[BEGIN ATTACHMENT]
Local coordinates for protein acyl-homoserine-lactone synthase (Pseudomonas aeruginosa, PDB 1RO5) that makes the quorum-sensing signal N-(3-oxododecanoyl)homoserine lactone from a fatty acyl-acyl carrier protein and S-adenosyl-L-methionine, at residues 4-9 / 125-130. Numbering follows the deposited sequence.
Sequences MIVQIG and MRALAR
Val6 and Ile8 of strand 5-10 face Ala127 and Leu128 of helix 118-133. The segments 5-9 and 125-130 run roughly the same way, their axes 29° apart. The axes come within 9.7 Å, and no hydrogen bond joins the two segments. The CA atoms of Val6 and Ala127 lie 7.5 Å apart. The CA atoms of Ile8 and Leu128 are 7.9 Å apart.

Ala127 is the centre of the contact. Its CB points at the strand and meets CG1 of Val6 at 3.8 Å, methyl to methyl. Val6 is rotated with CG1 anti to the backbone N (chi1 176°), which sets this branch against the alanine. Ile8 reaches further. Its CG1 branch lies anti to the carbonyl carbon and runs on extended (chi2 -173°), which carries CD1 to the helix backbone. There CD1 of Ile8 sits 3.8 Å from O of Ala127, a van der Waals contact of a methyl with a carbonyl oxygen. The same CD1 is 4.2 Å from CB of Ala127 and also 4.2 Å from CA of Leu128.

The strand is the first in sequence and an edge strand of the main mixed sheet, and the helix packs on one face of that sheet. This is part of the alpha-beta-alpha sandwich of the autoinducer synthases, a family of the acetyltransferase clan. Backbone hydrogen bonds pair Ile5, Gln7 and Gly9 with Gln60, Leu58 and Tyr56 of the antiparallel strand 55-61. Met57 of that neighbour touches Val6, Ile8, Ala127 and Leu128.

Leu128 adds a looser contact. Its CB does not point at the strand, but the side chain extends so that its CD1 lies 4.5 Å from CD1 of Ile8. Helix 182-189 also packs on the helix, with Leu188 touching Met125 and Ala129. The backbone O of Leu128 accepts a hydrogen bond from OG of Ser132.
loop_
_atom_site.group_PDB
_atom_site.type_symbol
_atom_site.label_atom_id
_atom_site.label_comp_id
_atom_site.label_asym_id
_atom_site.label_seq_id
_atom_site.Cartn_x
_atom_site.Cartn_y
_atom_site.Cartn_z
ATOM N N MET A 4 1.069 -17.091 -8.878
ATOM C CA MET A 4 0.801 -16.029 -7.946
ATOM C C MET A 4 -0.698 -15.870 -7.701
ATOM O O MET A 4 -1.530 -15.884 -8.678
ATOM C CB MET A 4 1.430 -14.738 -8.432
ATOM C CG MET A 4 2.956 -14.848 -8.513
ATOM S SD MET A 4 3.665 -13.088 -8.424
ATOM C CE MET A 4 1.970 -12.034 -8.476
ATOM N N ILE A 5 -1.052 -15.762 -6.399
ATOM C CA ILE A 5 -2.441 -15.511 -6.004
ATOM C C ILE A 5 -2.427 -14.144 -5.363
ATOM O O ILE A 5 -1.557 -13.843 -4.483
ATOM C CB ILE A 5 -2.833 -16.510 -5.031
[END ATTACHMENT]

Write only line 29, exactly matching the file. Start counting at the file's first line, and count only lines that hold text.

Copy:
ATOM C CB ILE A 5 -2.833 -16.510 -5.031